Harley Maintenance For Inactive Riders
This is for people who own Harleys and don’t ride them regularly
Reading this entire document will save you lots of money if you fall in this category.
Its sad but its true, there are many people out there that own a Harley and for some reason or another end up doing little to no riding for long periods of time. We have had customers who don’t ride at all “zero” kilometres for a full year and then there are some who do less than two hundred kilometres in two years and then a few of them don’t ride their bikes at all for anything between one and five years. If you are someone who rides little and sits somewhere in the categories mentioned above you need to have a clear understanding of the words that follow.
We are going to cover a few different deteriorating factors which are in no particular order, they all need to be kept in mind if you are not riding your bike regularly. Before we carry on you need to remember that starting the bike every now and then does not solve the problem, it sometimes makes it worse. We also need to keep in mind that some of these Harleys that stand have old school carburettors on them and some are modern fuel injected models. We will talk about both of these models here.
Firstly the fuel, it deteriorates fast. The octane rating gets less and less, the longer it stands the worse it gets. After a few months the bike, if it can start can hardly run because the octane is insufficient (the octane is what causes combustion in the engine). There will be flat spots, misfiring and no power at all. The fuel smells horrific and sometimes changes colour, it goes brown and dark brown depending on how long it stood. Depending on the storage conditions the fuel as well as the tank inside and all the fuel components get contaminated with moisture which eventually turns into rust and or white dust. This substance ends up doing further damage all along, its much like cancer which spreads. The filters in the tank and fuel lines self-destruct and if left in the fuel long enough turn into powder. Many of the rubber components also eventually self-destruct i.e. fuel taps, seals, “diaphrames”, fuel lines, o-rings etc. Starting a bike every now and then whether it has a carburettor or is fuel injection requires that the choke is engaged manually or automatically so it will end up carboning up and or contaminating the spark plugs. This results in misfiring and backfiring and in most cases when the fuel is very old the bike will not even run after a while.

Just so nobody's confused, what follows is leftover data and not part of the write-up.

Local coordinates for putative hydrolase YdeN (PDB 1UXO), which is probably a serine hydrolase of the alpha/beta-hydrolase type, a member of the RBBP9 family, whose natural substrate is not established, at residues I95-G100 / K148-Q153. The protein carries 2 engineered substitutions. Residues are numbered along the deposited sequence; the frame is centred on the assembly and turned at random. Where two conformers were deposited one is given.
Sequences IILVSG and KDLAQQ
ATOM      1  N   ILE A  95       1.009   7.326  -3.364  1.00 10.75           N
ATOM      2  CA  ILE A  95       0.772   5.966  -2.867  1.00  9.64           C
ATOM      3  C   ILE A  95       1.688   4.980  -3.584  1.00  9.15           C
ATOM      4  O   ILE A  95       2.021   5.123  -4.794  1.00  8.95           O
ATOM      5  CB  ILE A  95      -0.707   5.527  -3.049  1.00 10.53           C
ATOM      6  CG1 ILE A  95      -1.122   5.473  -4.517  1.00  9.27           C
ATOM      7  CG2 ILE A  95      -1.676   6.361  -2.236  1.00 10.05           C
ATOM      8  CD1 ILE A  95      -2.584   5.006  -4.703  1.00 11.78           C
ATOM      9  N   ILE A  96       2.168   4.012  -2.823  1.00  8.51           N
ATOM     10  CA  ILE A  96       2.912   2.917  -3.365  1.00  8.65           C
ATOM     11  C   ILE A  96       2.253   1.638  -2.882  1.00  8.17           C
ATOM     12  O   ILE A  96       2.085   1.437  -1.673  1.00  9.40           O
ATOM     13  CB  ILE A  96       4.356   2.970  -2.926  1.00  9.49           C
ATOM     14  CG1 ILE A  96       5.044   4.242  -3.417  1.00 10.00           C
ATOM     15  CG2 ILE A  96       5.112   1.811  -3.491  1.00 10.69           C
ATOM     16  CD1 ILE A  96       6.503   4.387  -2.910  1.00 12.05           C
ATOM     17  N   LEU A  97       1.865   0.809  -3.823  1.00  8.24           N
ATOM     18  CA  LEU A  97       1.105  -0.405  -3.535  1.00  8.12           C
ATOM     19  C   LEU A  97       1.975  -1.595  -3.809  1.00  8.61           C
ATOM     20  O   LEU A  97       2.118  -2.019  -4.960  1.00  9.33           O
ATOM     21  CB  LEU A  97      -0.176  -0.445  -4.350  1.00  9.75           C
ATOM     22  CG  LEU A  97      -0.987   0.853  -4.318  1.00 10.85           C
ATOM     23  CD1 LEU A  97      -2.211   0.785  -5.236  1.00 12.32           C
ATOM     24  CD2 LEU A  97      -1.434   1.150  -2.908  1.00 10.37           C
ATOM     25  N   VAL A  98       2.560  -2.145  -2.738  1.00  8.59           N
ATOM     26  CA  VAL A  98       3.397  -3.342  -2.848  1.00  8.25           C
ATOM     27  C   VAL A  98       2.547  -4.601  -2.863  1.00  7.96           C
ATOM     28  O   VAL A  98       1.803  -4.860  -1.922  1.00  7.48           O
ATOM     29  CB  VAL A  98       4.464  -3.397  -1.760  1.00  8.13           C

Now let’s talk about the battery. This is a component that needs to work regularly. It needs to have enough power “voltage and amps” to run the bike. The bike should not run on a flat battery because then it relies on the alternator to create the power needed to run the bike and fix the battery. This often destructs and burns out the alternator coils because they overwork and as a result overheat. The batteries cannot be kept in a good condition with a trickle charger alone for long periods of time. They need to be re-habilitated and charged properly in a workshop, at least every three months or so. If a bike stands without a trickle charger and or battery maintenance has not been done, the battery will fail within eight months if it is a good quality gel battery or less if the battery has liquid and acid inside. These batteries are very expensive. If your bike is used regularly and the battery is well maintained the battery can last up to five years.